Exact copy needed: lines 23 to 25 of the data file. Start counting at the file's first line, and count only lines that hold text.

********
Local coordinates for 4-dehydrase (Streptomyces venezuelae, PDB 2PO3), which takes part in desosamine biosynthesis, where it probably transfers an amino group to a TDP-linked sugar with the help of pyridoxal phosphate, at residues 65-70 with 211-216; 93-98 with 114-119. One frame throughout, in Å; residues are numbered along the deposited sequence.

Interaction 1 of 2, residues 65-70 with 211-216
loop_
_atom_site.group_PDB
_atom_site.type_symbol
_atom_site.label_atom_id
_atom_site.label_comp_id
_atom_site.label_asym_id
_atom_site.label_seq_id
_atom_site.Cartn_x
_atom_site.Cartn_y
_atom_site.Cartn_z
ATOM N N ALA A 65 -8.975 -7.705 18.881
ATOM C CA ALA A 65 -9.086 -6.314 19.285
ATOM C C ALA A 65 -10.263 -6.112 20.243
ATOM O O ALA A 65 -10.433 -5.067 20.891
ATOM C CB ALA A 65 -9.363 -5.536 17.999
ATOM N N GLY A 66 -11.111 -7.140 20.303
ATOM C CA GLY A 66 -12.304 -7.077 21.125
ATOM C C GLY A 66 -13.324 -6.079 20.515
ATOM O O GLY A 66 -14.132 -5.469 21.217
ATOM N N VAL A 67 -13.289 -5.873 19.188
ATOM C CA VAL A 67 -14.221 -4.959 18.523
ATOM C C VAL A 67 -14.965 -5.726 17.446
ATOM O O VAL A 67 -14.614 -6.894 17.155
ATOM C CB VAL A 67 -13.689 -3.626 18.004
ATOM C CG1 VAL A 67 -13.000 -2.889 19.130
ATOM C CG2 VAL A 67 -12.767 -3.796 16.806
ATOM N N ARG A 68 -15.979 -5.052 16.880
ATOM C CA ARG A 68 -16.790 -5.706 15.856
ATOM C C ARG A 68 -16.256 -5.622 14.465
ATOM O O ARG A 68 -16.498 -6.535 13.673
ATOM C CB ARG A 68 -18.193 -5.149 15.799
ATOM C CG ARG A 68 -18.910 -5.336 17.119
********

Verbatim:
ATOM C CA VAL A 67 -14.221 -4.959 18.523
ATOM C C VAL A 67 -14.965 -5.726 17.446
ATOM O O VAL A 67 -14.614 -6.894 17.155